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Thursday, March 22 News

'Burning of Fairfield' echoes resoundingly in voices from history

The beautiful weather absent on the Fourth of July blossomed Sunday, bringing almost 200 people to the historic heart of town for the annual "Burning of Fairfield" walking tours.

The event, organized by the Fairfield Museum and History Center, featured the actual settings and the words of people who lived through the fiery attack on Fairfield forces by British troops on July 7, 1779.

Sold-out groups of 27 people on seven separate tours -- their interest piqued by the town's 375th anniversary -- peered into the past with help from docents dressed in Colonial garb who read from historic documents, including journal entries and letters from those who experienced the assault to heighten the experience.

Participants began their adventure into the town's past at the museum and paused at a handful of historically significant places nearby, including the Sun Tavern, Burr Homestead and Old Burial Ground.

"It's just a gorgeous day and it was very educational. It's a glorious day for a walking tour. You couldn't get better weather," said Joyce Hergenhan, a longtime Fairfield resident for whom Sunday's tour was a first. Hearing the words of Fairfield residents who lived through the British invasion and conflagration that destroyed more than 100 houses, barns and shops, especially so close to the anniversary of the invasion on July 7 and 8, 1779, and on the weekend when we celebrate our Independence Day was "very effective," Hergenhan said.

"This is a great way to learn history. It's the true accounts," said Francis Ohe, 13, of Fairfield, who was stationed at the cemetery, where he portrayed Jonathan Wheeler, a Fairfield patriot of the same age.

Ohe said Sunday's program was not the sanitized accounts of elementary school history books. "This was awful. These were guns for hire that came and completely decimated these areas. It was much darker and depressing. There was blood in the (local) streets," he said.

Almost a dozen locals were murdered and only six houses remained when the smoke cleared after the British troops withdrew -- five on Beach Road and one on Old Post Road.

The beginning of each tour was "interrupted" by the appearance of British Major-General William Tryon, played by Russell Jennings of Fairfield, who read from a document that warned locals of the consequences of their "ungenerous and wanton insurrection against the Sovereignty of Great-Britain."

"My ancestors are rolling over in their graves," said Jennings of the British uniform he wore. He had 18 male relatives who fought in the Revolutionary War "on the patriot side, of course."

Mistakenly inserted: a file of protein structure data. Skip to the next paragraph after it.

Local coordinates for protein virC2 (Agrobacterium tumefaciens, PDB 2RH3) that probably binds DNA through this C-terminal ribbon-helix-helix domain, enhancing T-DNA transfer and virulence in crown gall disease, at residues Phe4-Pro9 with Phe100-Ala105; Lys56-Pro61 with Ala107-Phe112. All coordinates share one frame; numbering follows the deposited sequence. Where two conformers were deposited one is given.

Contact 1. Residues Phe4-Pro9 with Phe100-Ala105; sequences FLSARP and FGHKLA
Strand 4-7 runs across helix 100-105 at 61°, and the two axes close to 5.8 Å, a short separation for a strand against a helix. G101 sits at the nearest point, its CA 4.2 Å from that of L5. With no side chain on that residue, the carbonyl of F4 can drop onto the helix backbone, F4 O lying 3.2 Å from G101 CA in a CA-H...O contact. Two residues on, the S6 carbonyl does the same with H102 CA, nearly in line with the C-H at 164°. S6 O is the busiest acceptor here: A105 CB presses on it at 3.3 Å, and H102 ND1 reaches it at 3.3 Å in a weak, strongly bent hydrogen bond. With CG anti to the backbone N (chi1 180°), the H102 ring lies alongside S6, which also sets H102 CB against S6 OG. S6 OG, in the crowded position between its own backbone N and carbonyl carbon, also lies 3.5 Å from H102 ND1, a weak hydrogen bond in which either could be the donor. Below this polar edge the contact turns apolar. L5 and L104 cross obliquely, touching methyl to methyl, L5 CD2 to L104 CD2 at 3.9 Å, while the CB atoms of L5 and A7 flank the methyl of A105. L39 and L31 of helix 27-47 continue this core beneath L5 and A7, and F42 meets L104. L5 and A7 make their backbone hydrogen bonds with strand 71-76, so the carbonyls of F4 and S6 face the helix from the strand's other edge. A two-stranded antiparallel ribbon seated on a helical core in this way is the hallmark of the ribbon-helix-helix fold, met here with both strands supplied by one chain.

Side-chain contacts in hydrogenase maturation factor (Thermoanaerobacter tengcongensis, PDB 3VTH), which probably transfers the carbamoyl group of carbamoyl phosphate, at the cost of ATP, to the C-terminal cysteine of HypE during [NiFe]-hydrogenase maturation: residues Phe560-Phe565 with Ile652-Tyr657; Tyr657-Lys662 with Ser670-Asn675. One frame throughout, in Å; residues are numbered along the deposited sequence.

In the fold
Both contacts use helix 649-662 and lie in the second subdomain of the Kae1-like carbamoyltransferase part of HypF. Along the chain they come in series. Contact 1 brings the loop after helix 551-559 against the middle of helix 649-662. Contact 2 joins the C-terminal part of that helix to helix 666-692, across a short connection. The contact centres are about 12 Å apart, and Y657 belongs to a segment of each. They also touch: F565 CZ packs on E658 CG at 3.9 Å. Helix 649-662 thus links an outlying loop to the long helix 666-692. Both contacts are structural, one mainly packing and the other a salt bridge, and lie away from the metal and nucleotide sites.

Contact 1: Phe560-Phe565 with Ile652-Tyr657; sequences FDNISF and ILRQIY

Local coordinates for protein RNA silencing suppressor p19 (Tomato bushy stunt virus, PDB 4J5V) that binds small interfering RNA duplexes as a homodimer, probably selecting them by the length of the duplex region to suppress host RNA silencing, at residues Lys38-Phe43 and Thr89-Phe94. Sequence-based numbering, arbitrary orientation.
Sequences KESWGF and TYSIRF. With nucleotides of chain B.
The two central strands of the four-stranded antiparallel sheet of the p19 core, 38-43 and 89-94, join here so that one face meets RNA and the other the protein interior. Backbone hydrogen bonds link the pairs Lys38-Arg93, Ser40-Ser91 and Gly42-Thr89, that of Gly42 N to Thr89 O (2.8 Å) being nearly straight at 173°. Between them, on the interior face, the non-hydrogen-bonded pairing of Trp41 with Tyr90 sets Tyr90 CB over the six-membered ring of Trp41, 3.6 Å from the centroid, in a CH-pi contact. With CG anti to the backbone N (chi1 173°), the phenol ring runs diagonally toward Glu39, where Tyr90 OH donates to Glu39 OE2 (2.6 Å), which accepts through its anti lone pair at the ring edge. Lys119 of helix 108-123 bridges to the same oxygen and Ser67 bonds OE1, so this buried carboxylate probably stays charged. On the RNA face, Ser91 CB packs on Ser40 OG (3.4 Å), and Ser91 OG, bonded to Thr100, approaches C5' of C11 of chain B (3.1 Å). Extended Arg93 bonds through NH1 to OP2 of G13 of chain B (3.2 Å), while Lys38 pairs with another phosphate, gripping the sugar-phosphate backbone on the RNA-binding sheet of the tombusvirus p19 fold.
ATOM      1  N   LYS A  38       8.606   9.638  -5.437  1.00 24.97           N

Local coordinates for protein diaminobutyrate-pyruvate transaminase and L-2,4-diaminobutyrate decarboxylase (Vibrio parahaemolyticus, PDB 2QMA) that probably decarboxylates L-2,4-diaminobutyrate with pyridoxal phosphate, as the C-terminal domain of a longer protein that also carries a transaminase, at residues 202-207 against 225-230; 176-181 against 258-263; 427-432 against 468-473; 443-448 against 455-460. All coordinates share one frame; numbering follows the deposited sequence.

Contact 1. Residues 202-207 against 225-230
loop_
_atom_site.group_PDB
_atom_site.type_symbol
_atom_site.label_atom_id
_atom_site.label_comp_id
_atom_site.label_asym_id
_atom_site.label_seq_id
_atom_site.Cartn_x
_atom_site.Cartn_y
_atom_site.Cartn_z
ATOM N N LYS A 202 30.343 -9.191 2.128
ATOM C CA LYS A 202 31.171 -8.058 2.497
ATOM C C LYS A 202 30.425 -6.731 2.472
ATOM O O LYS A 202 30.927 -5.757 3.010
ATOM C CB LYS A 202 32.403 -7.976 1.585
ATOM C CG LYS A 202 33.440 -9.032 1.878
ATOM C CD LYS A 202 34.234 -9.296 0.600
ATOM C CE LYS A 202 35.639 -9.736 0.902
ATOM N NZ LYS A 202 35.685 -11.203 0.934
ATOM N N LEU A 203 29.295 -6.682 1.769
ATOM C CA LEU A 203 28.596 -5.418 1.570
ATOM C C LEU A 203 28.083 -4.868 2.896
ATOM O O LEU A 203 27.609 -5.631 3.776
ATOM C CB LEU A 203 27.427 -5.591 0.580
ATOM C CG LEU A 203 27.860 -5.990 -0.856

At the Sun Tavern, Katie White, 17, of Fairfield, read a letter written Aug. 10, 1779, by Priscilla (Lothrop) Burr of Fairfield to her sister-in-law Helen (Hobart) Lothrop of Plymouth, Mass. In which she referred to British troops murdering "old Mr. S. Sturgis and old Mr. J. Gold "in a most inhumane way ... Poor Fairfield, how does she sit solitary with heaps of naked chimneys seemingly left as monuments to bewail the loss of those pleasant habitations which once were their support."

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Walkers encountered three patriots in the cemetery -- the first was Ohe, who read from an account in Wheeler's dairy.

"The first building that appeared on fire was the guard-house at Kenzy's Point; next at Barlow's plain ... the town burnt all night -- a cloud seemed to remain fixed in the west, from which issued frequent flashes of lightening; this, joined to many a column from the flaming buildings and frequent discharges of cannon & musketry of the British guard placed around the town."

During one tour, Richard Cunningham wandered through the cemetery looking for the grave of Elizabeth Fitch. Cunningham, a dual British and American citizen who owns and lives in the Andrew Rowland House on Old Post Road, which was spared the flames of 1779, said Fitch stayed in that house during the burning of Fairfield.

Cunningham said the tour offered a chance to understand the real history rather than interpreted versions. It wasn't all black and white, he said. "It was much more gray," at the time of the British invasion. Cunningham said there were mixed loyalties even inside the same family. There could be patriots and loyalists living under the same roof, he said.

"These tours can make people think differently about our country and what we went through and what we achieved," Ohe said.